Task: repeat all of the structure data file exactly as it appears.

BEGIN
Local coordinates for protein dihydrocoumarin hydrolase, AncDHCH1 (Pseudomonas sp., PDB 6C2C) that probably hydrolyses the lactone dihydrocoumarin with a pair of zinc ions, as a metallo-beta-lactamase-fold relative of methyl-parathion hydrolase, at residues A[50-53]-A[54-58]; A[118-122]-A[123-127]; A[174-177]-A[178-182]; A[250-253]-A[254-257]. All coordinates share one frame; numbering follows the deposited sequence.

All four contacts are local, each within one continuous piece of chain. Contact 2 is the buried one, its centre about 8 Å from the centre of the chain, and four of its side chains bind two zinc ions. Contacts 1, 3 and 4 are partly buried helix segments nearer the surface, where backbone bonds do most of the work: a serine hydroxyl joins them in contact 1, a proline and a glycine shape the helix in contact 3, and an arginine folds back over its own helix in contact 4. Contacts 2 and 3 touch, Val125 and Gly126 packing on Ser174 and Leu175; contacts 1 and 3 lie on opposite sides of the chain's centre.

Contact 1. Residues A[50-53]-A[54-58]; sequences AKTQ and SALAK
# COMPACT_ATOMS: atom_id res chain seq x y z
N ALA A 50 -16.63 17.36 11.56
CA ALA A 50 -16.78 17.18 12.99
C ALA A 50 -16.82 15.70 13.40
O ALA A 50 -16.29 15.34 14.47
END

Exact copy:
Local coordinates for protein dihydrocoumarin hydrolase, AncDHCH1 (Pseudomonas sp., PDB 6C2C) that probably hydrolyses the lactone dihydrocoumarin with a pair of zinc ions, as a metallo-beta-lactamase-fold relative of methyl-parathion hydrolase, at residues A[50-53]-A[54-58]; A[118-122]-A[123-127]; A[174-177]-A[178-182]; A[250-253]-A[254-257]. All coordinates share one frame; numbering follows the deposited sequence.

All four contacts are local, each within one continuous piece of chain. Contact 2 is the buried one, its centre about 8 Å from the centre of the chain, and four of its side chains bind two zinc ions. Contacts 1, 3 and 4 are partly buried helix segments nearer the surface, where backbone bonds do most of the work: a serine hydroxyl joins them in contact 1, a proline and a glycine shape the helix in contact 3, and an arginine folds back over its own helix in contact 4. Contacts 2 and 3 touch, Val125 and Gly126 packing on Ser174 and Leu175; contacts 1 and 3 lie on opposite sides of the chain's centre.

Contact 1. Residues A[50-53]-A[54-58]; sequences AKTQ and SALAK
# COMPACT_ATOMS: atom_id res chain seq x y z
N ALA A 50 -16.63 17.36 11.56
CA ALA A 50 -16.78 17.18 12.99
C ALA A 50 -16.82 15.70 13.40
O ALA A 50 -16.29 15.34 14.47